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Journal of Indian Society of Pedodontics and Preventive Dentistry Official publication of Indian Society of Pedodontics and Preventive Dentistry
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Year : 2014  |  Volume : 32  |  Issue : 4  |  Page : 322-329

Molar-incisor hypomineralization: Prevalence, severity and clinical characteristics in 8- to 13-year-old children of Udaipur, India

Department of Paediatric Dentistry, Pacific Dental College and Hospital, Udaipur, Rajasthan, India

Date of Web Publication17-Sep-2014

Correspondence Address:
Shubha Arehalli Bhaskar
Department of Paediatric Dentistry, Pacific Dental College and Hospital, Debari, Udaipur - 313 024, Rajasthan
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Source of Support: None, Conflict of Interest: None

DOI: 10.4103/0970-4388.140960

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Background: The last couple of decades has seen an increasing interest in molar-incisor hypomineralization (MIH). Although the reported prevalence of MIH ranges from 2.4% to 40.2% worldwide, very little data is available from India. Objective: To assess the prevalence, clinical characteristics, distribution, severity and association with caries of MIH defects in children aged 8-13 years of Udaipur, Rajasthan. Study design: This cross-sectional descriptive study consisted of 1173 children aged 8-13 years selected by random sampling procedure. The European Academy of Pediatric Dentistry criteria were followed for MIH diagnosis. The presence of dental caries and treatment need for MIH-affected teeth were recorded as per the WHO criteria. Results: The prevalence of MIH in the children examined was 9.46%. Severity of the defects increased with the age of the children. Involvement of incisors increased when more First permanent molars (FPMs) were affected. An average of 3.65 teeth was involved per MIH-affected individual. Significantly larger numbers of mandibular FPMs and maxillary central incisors were diagnosed with MIH. The association of dental caries was significantly higher with MIH-affected FPMs. Primary molars and permanent canines and premolars were also showed MIH like lesions in some of the MIH-affected children. Conclusion: MIH was observed in about 10% of the children examined. MIH-affected FPMs appear to be more vulnerable to early caries and subsequent pulp involvement with need for extensive dental treatment.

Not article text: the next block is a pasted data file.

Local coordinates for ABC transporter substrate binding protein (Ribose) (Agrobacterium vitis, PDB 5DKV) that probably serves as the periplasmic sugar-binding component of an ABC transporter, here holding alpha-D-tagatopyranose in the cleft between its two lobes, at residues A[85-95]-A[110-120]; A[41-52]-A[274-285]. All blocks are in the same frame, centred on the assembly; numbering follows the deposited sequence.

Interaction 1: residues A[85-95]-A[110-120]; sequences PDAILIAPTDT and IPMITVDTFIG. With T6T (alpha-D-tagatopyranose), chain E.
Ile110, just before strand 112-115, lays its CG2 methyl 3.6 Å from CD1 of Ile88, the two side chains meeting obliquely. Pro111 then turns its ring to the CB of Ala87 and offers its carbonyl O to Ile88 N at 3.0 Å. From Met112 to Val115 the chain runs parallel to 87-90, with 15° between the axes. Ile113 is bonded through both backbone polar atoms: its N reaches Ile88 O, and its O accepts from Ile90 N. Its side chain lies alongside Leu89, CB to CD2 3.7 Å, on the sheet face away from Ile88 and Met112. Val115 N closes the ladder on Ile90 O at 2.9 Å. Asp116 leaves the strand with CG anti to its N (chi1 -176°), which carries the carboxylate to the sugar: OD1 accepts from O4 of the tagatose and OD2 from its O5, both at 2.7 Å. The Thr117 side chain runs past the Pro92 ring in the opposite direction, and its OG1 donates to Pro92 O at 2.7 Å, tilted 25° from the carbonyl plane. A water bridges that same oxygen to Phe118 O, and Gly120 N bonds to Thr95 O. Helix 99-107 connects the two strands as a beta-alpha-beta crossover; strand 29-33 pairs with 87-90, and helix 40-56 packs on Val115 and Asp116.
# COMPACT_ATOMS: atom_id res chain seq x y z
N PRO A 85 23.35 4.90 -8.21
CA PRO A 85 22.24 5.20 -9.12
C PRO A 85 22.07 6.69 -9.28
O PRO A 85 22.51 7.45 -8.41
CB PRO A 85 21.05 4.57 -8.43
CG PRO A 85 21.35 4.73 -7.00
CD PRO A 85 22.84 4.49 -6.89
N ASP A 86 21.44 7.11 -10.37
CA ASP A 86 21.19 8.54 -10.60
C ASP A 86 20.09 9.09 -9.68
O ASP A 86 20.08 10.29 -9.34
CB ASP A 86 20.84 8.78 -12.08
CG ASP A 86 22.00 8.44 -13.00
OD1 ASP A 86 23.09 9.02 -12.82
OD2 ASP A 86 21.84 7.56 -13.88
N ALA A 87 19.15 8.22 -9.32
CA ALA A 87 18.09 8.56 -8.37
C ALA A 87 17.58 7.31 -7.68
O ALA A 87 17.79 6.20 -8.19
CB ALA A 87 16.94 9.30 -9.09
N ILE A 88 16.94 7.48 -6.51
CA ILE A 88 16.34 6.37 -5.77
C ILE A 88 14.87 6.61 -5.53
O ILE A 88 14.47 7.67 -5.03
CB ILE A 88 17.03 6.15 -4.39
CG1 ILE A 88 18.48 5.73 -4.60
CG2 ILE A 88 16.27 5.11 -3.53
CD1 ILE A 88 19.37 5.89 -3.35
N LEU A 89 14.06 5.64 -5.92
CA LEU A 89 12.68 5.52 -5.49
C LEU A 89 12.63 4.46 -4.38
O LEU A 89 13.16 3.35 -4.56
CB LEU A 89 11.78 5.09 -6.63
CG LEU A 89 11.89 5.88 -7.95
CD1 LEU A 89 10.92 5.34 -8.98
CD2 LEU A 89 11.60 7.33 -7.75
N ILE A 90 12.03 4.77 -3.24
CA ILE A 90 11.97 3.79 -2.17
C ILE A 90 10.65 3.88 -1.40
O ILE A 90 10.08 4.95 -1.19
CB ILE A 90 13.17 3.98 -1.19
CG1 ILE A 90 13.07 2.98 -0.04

Keywords: Caries experience, developmental enamel defects, first permanent molars, MIH in India, Molar--Incisor Hypomineralization

How to cite this article:
Bhaskar SA, Hegde S. Molar-incisor hypomineralization: Prevalence, severity and clinical characteristics in 8- to 13-year-old children of Udaipur, India . J Indian Soc Pedod Prev Dent 2014;32:322-9

How to cite this URL:
Bhaskar SA, Hegde S. Molar-incisor hypomineralization: Prevalence, severity and clinical characteristics in 8- to 13-year-old children of Udaipur, India . J Indian Soc Pedod Prev Dent [serial online] 2014 [cited 2023 Jan 28];32:322-9. Available from: http://www.jisppd.com/text.asp?2014/32/4/322/140960

   Introduction Top

The decline of dental caries worldwide has encouraged researchers and clinicians to observe and recognize other problems that were often overlooked in the past. [1],[2] The last couple of decades has seen the recognition and acknowledgement of non-fluoride-associated developmental dental defects as an increasing clinical problem. [2] These defects, characterized by discolored opacities or a total absence of enamel, are observed to most commonly affect the first permanent molars (FPMs) with or without involvement of the permanent incisors and have been varyingly referred to in the literature as hypomineralized FPMs, idiopathic enamel hypomineralization, dysmineralized FPMs, non-fluoride hypomineralization, cheese molars, internal enamel hypoplasia, non-endemic mottling of enamel, opaque spots and enamel opacities. [1],[2],[3],[4] During the last decade, the term "Molar-Incisor Hypomineralization (MIH)" has gained increasing popularity and is used to describe hypomineralization of systemic origin affecting one or more permanent first molars and frequently associated with hypomineralized permanent incisors. [1],[2],[3],[4] For a patient to be diagnosed as suffering from MIH, at least one permanent first molar must be affected with or without involvement of the incisors. [5] The term "Molar Hypomineralization (MH)" has been used, sometimes, to distinguish children in whom the incisors are not affected. [6]

MIH does not appear to be a new phenomenon; it was first noted in Sweden in the late 1970s. [7] However, it is likely that the condition has been frequently overlooked, especially in extensively carious teeth where the dental caries may take precedence over the developmental defect responsible for initiation of the cavity. [1],[8],[9]